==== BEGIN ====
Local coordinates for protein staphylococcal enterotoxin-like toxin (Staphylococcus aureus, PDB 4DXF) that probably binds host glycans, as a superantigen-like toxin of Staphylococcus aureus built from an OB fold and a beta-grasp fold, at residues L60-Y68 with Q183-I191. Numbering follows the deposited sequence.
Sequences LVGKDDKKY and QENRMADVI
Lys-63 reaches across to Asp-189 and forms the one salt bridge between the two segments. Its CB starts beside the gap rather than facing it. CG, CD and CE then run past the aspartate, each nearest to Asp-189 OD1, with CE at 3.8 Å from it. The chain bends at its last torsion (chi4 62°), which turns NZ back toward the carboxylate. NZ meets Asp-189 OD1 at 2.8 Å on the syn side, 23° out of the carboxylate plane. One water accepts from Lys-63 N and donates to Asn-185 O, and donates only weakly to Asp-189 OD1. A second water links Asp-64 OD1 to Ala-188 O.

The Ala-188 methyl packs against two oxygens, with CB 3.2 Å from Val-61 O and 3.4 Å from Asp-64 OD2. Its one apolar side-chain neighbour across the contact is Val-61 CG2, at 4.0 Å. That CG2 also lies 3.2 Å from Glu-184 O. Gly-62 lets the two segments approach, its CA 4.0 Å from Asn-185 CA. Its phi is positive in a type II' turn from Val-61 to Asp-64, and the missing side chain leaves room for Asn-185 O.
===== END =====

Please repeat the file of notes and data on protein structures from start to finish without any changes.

Local coordinates for protein staphylococcal enterotoxin-like toxin (Staphylococcus aureus, PDB 4DXF) that probably binds host glycans, as a superantigen-like toxin of Staphylococcus aureus built from an OB fold and a beta-grasp fold, at residues L60-Y68 with Q183-I191. Numbering follows the deposited sequence.
Sequences LVGKDDKKY and QENRMADVI
Lys-63 reaches across to Asp-189 and forms the one salt bridge between the two segments. Its CB starts beside the gap rather than facing it. CG, CD and CE then run past the aspartate, each nearest to Asp-189 OD1, with CE at 3.8 Å from it. The chain bends at its last torsion (chi4 62°), which turns NZ back toward the carboxylate. NZ meets Asp-189 OD1 at 2.8 Å on the syn side, 23° out of the carboxylate plane. One water accepts from Lys-63 N and donates to Asn-185 O, and donates only weakly to Asp-189 OD1. A second water links Asp-64 OD1 to Ala-188 O.

The Ala-188 methyl packs against two oxygens, with CB 3.2 Å from Val-61 O and 3.4 Å from Asp-64 OD2. Its one apolar side-chain neighbour across the contact is Val-61 CG2, at 4.0 Å. That CG2 also lies 3.2 Å from Glu-184 O. Gly-62 lets the two segments approach, its CA 4.0 Å from Asn-185 CA. Its phi is positive in a type II' turn from Val-61 to Asp-64, and the missing side chain leaves room for Asn-185 O.